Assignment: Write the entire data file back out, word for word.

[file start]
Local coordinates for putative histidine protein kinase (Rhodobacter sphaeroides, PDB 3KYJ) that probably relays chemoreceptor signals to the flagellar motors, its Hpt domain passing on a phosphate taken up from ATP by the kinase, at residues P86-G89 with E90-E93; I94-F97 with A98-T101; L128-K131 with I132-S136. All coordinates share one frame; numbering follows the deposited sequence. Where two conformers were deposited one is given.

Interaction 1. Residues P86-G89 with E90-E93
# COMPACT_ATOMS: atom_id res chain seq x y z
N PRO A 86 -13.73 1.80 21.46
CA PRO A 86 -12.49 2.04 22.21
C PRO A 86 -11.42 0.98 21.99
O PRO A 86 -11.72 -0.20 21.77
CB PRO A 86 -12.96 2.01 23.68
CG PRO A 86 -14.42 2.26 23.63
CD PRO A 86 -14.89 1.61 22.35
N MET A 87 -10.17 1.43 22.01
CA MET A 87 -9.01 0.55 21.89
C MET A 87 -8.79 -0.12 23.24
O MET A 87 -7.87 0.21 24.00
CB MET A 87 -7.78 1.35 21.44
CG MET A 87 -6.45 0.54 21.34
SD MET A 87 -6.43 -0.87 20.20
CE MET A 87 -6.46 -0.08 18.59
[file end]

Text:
Local coordinates for putative histidine protein kinase (Rhodobacter sphaeroides, PDB 3KYJ) that probably relays chemoreceptor signals to the flagellar motors, its Hpt domain passing on a phosphate taken up from ATP by the kinase, at residues P86-G89 with E90-E93; I94-F97 with A98-T101; L128-K131 with I132-S136. All coordinates share one frame; numbering follows the deposited sequence. Where two conformers were deposited one is given.

Interaction 1. Residues P86-G89 with E90-E93
# COMPACT_ATOMS: atom_id res chain seq x y z
N PRO A 86 -13.73 1.80 21.46
CA PRO A 86 -12.49 2.04 22.21
C PRO A 86 -11.42 0.98 21.99
O PRO A 86 -11.72 -0.20 21.77
CB PRO A 86 -12.96 2.01 23.68
CG PRO A 86 -14.42 2.26 23.63
CD PRO A 86 -14.89 1.61 22.35
N MET A 87 -10.17 1.43 22.01
CA MET A 87 -9.01 0.55 21.89
C MET A 87 -8.79 -0.12 23.24
O MET A 87 -7.87 0.21 24.00
CB MET A 87 -7.78 1.35 21.44
CG MET A 87 -6.45 0.54 21.34
SD MET A 87 -6.43 -0.87 20.20
CE MET A 87 -6.46 -0.08 18.59